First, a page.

I wanted to have all of the visible edges of the table to be consistent, so they were all cut from the same plank, but furthermore, were also from the same central section of the plank. This meant that I needed to scroll my way through the rough pieces with the bandsaw. In other words, I took an 8 inch wide board and weaved my way down the center to rough-cut these pieces. That is why you'll see the wavy edges to these parts.
I joined each piece with four 8 x 40 mm Dominoes and dry-fit the joints before gluing. The stack of wedges to the lower-left are dry-fit and waiting for the previous pieces to be finished in the clamps.
|To glue up the end caps, I needed
to make a clamping jig that cradled the tip of the wedge and gave me a
surface to clamp against. It was a simple jig to make, but after making
this first one, I realized that if I had moved the cross-board further
up, I could also re-use the jig as a trammel for cutting the arcs. So I
decided to make a second jig where the cross-board was beyond the
center point of the wedge (this one is shown in the bandsaw picture
Yeah I know, my saw table is still pretty stained, but compared to the previous picture, it is a lot better. But hey, it's a workshop. If it wasn't for these pictures, I wouldn't have bothered cleaning it at all.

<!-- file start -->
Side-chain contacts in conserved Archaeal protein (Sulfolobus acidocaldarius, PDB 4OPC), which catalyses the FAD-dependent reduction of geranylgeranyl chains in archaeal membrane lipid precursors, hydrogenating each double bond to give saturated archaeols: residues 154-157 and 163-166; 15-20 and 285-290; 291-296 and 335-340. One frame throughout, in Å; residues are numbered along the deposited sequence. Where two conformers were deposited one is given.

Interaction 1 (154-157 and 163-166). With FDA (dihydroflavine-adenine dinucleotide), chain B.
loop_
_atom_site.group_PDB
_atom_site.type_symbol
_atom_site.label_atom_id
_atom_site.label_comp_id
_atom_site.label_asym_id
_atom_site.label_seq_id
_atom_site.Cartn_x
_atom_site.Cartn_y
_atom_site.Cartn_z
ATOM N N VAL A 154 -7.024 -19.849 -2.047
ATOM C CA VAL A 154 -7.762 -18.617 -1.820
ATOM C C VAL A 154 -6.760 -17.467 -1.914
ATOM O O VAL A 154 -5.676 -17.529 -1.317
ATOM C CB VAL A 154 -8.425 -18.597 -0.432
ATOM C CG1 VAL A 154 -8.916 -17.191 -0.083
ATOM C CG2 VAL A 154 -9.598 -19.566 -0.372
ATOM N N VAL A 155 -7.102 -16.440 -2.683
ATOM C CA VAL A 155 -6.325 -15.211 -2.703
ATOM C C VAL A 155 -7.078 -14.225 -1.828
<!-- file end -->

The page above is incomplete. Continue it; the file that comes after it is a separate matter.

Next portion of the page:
|To cut the arcs in the ends of
each wedge, I used one of the previous clamping jigs to make a trammel
point for the bandsaw. I re-installed the melamine extension to the
bandsaw bed, then I drilled a hole at the center point of the clamping
jig and in the extension board. When I realized that the wedge
workpiece could still slide out of the trammel jig, I installed a
DeStaCo clamp to the trammel jig to securely hold the workpiece.
Cutting each arc was simple, but I kept the bandsaw feed-rate low to make sure the blade wasn't being pulled off-track through the arc.
When the arc cut was finished, I set the tablesaw fence to minus 1/8-inch (the thickness of the blade) and retracted my UniFence behind the blade to trim the ends of the boards flush to the side trim. I realize that my description may not make sense to you, so it might be easier to visualize if you consider that I set up the tablesaw as though it was a jointer for this last cut. These cap-boards were cut flush to the existing side boards.
The final step for the wedges is that I flushed up the joints by running them through the wide-belt sander.
|After bandsawing the arcs on
each of the wedges, I ran them through the widebelt sander to flush up
all of the edging with the plywood core so I can later laminate the
veneer over them.
I didn't really have any reason for laying the wedges back out on the substrate except to take this picture. If it looks like the circle is not perfectly round to you, it is just an optical illusion because of the shape of the triangles.
Up Next: The arrow-shaped leaves.